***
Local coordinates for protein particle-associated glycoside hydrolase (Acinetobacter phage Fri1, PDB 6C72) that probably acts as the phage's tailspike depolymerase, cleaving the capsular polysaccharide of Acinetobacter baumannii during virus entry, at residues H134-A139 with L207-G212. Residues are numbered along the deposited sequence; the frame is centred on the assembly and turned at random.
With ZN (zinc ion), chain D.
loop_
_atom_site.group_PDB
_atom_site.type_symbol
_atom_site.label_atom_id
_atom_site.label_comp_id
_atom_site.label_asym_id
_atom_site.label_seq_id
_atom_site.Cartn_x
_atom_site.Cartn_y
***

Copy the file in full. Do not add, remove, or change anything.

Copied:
Local coordinates for protein particle-associated glycoside hydrolase (Acinetobacter phage Fri1, PDB 6C72) that probably acts as the phage's tailspike depolymerase, cleaving the capsular polysaccharide of Acinetobacter baumannii during virus entry, at residues H134-A139 with L207-G212. Residues are numbered along the deposited sequence; the frame is centred on the assembly and turned at random.
With ZN (zinc ion), chain D.
loop_
_atom_site.group_PDB
_atom_site.type_symbol
_atom_site.label_atom_id
_atom_site.label_comp_id
_atom_site.label_asym_id
_atom_site.label_seq_id
_atom_site.Cartn_x
_atom_site.Cartn_y